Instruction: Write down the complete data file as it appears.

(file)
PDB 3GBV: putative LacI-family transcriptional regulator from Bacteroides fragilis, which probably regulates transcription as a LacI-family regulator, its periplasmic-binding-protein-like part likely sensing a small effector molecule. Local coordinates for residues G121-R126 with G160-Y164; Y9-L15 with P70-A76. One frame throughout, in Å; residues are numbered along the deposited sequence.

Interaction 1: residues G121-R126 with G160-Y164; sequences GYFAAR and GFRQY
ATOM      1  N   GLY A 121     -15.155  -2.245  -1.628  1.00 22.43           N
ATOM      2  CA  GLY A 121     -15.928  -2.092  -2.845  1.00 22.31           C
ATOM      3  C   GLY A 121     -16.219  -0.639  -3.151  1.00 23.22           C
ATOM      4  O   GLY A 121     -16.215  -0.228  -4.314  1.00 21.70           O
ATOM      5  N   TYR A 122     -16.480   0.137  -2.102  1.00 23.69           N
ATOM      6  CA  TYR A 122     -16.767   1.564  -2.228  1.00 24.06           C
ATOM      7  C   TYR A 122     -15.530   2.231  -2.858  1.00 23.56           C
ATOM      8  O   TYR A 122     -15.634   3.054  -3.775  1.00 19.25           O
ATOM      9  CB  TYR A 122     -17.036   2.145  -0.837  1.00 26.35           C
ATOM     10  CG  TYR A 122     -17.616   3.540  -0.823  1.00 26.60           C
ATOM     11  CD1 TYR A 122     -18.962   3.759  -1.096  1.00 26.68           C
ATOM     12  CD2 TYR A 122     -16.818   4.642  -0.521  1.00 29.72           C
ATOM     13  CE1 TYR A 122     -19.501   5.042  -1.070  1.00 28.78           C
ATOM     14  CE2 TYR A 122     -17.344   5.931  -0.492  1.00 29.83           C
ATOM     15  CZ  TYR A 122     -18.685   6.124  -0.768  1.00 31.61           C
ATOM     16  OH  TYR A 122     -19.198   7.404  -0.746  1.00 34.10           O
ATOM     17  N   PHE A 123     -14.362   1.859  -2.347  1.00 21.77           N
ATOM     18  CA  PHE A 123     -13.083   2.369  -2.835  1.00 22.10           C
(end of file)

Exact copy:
PDB 3GBV: putative LacI-family transcriptional regulator from Bacteroides fragilis, which probably regulates transcription as a LacI-family regulator, its periplasmic-binding-protein-like part likely sensing a small effector molecule. Local coordinates for residues G121-R126 with G160-Y164; Y9-L15 with P70-A76. One frame throughout, in Å; residues are numbered along the deposited sequence.

Interaction 1: residues G121-R126 with G160-Y164; sequences GYFAAR and GFRQY
ATOM      1  N   GLY A 121     -15.155  -2.245  -1.628  1.00 22.43           N
ATOM      2  CA  GLY A 121     -15.928  -2.092  -2.845  1.00 22.31           C
ATOM      3  C   GLY A 121     -16.219  -0.639  -3.151  1.00 23.22           C
ATOM      4  O   GLY A 121     -16.215  -0.228  -4.314  1.00 21.70           O
ATOM      5  N   TYR A 122     -16.480   0.137  -2.102  1.00 23.69           N
ATOM      6  CA  TYR A 122     -16.767   1.564  -2.228  1.00 24.06           C
ATOM      7  C   TYR A 122     -15.530   2.231  -2.858  1.00 23.56           C
ATOM      8  O   TYR A 122     -15.634   3.054  -3.775  1.00 19.25           O
ATOM      9  CB  TYR A 122     -17.036   2.145  -0.837  1.00 26.35           C
ATOM     10  CG  TYR A 122     -17.616   3.540  -0.823  1.00 26.60           C
ATOM     11  CD1 TYR A 122     -18.962   3.759  -1.096  1.00 26.68           C
ATOM     12  CD2 TYR A 122     -16.818   4.642  -0.521  1.00 29.72           C
ATOM     13  CE1 TYR A 122     -19.501   5.042  -1.070  1.00 28.78           C
ATOM     14  CE2 TYR A 122     -17.344   5.931  -0.492  1.00 29.83           C
ATOM     15  CZ  TYR A 122     -18.685   6.124  -0.768  1.00 31.61           C
ATOM     16  OH  TYR A 122     -19.198   7.404  -0.746  1.00 34.10           O
ATOM     17  N   PHE A 123     -14.362   1.859  -2.347  1.00 21.77           N
ATOM     18  CA  PHE A 123     -13.083   2.369  -2.835  1.00 22.10           C